Don’t Look Now
There’s an elephant in the room.
He sits there, quietly yet insistently. He eats little, but his presence is noted by nearly everyone. Except, of course, by the people who have to walk around him, to note that there’s a seat taken by a giant behemoth whose sheer size cannot be ignored. He looks different to everyone involved, but he’s not going anywhere.
To Montgomery County Executive Doug Duncan, the elephant looks like the inevitability of numbers. Large turnout + low recognition factor + little traction + less money = second place in September’s Democratic primary election. To get around the elephant, Duncan must make noise, and lots of it. Baltimore schools are crap, he’ll say. Baltimore is the land of crime and drugs, and Mayor Martin O’Malley lets the city fall to pieces around him, he’ll say. He’ll show up for the opening of an envelope in Baltimore County if it nabs him some press. Duncan needs to do anything he can to build a voter base north of Laurel; otherwise, the steamroller of inevitability will run him down before the summer is out.
To O’Malley, the elephant is the system. The mayor has to spend a little more than four months pretending that he’s the only Democrat running for governor. Four long months hoping that his police department doesn’t implode, hoping that some new schools problem doesn’t rear its head. (Even though the schools aren’t run out of the mayor’s office, try telling that to voters.) Four months avoiding brickbats thrown by Duncan that will come back to haunt him during the white-hot final weeks between the primary and the general election. Keep the head down and the legs churning, and maybe no one will see that elephant in the middle of the road.
To Allan Lichtman, the elephant doesn’t have a name. Of course, statewide, neither does he—the one thing his former competitor Lise Van Susteren never had to worry about. At least Van Susteren was related to somebody famous. When Van Susteren dropped out of the Democratic Senate primary race recently, she said all the same things all the candidates do in those situations: she talked about important issues, she added diversity to the race. Whatever. But Van Susteren’s elephant looked an awful lot like Lichtman’s—nobody knows who the hell they are. Part of that comes from never having won an election in their lives before reaching for the brass ring. One just doesn’t go from being a university professor to becoming a member of one of the most exclusive 100-member clubs in America. They say “the job seeks the man,” but some people are hearing a call that’s just not audible to anyone other than dogs and themselves. And the dogs aren’t paying attention.
To A. Robert Kaufman—see above.
To Josh Rales, the elephant is anything money can’t buy. Sure, Rales has a load of money—if he started next week making big ad buys in the Washington and Baltimore TV markets telling us who he is, he might even start getting some name recognition. But political ads are a lot like ads for erectile dysfunction—there’s a lot of fine print, you still need to talk to a doctor who knows what he’s doing, and in the end, the person getting excited sure isn’t the voter. So what the heck—Rales could be the next Democratic nominee to the U.S. Senate from the state of Maryland. And this columnist could be the guy riding that invisible elephant down the middle of Rockville Pike at rush hour.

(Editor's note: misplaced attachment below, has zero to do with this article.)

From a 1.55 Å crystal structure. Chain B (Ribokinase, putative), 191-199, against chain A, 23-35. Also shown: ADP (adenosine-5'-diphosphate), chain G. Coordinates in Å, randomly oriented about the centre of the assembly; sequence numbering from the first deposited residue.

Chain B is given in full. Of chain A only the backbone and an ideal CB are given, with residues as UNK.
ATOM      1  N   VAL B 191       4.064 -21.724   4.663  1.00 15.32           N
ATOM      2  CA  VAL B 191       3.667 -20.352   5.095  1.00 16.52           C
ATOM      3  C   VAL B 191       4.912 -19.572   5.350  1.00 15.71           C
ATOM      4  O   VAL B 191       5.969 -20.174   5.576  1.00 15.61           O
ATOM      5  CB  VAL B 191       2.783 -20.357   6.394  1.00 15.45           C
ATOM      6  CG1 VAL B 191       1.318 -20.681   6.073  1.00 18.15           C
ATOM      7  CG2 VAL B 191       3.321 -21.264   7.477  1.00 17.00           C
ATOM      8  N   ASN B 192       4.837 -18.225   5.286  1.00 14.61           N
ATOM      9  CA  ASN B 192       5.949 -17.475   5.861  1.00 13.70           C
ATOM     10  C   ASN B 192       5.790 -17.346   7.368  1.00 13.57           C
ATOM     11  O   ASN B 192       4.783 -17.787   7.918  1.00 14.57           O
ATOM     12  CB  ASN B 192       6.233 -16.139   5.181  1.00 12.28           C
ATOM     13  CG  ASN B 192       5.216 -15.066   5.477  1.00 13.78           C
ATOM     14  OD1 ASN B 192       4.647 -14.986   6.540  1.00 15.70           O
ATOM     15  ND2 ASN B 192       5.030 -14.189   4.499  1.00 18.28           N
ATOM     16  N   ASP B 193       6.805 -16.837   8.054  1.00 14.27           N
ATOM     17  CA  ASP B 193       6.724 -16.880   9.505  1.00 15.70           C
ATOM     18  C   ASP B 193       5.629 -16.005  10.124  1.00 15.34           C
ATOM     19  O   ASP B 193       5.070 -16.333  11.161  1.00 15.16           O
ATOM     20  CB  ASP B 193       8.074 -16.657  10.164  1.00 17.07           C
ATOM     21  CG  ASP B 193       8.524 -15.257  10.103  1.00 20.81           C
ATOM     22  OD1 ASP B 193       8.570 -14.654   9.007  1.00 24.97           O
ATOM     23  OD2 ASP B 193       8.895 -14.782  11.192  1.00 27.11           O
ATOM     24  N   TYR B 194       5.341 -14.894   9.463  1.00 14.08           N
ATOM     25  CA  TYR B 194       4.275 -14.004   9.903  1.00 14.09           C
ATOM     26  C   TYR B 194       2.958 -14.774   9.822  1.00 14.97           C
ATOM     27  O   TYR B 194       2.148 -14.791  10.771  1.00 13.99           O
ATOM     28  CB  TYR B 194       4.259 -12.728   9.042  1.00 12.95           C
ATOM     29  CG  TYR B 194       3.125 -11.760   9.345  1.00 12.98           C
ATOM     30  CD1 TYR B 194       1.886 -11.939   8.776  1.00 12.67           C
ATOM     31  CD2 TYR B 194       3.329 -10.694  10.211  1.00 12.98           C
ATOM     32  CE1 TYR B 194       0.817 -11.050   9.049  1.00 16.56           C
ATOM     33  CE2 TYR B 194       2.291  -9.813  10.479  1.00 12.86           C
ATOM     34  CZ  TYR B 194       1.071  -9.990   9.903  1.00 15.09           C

To Kevin Zeese, the elephant, like soylent green, is people. People who don’t vote for third-party candidates in a one-and-a-half-party state like Maryland. People who can’t take third-party candidates seriously. The thing is, Zeese and his people will badger the media about coverage—but coverage comes when people pay attention to you. Now and then third-party candidates make enough noise to get noticed. Sometimes it’s in a good way, like Ross Perot in 1992. Sometimes, like George Wallace in a Laurel shopping center in 1972, not so much. But media comes when you get buzz—not the other way around.
To Ben Cardin, the elephant is race. Cardin patiently waited his turn in the long line leading to the turnstile that is the entry point to upper-tier Maryland elected office. But the time has also come when black Marylanders—a sizable bloc in the Democratic primary—may be saying, “Wait—it’s our turn.” And to Kweisi Mfume, the elephant is green and looks just like money. Because if he beats Cardin in September, he’ll have to face in November all that out-of-state cash being raised by Michael Steele.
And to Robert Ehrlich, it’s very simple. The elephant is blue, just like the state of Maryland. And Ehrlich is not.
So the elephant sits patiently watching the crowd circle around him. And none of them will acknowledge out loud that he is even there.
812 Park Ave.
Baltimore, MD 21201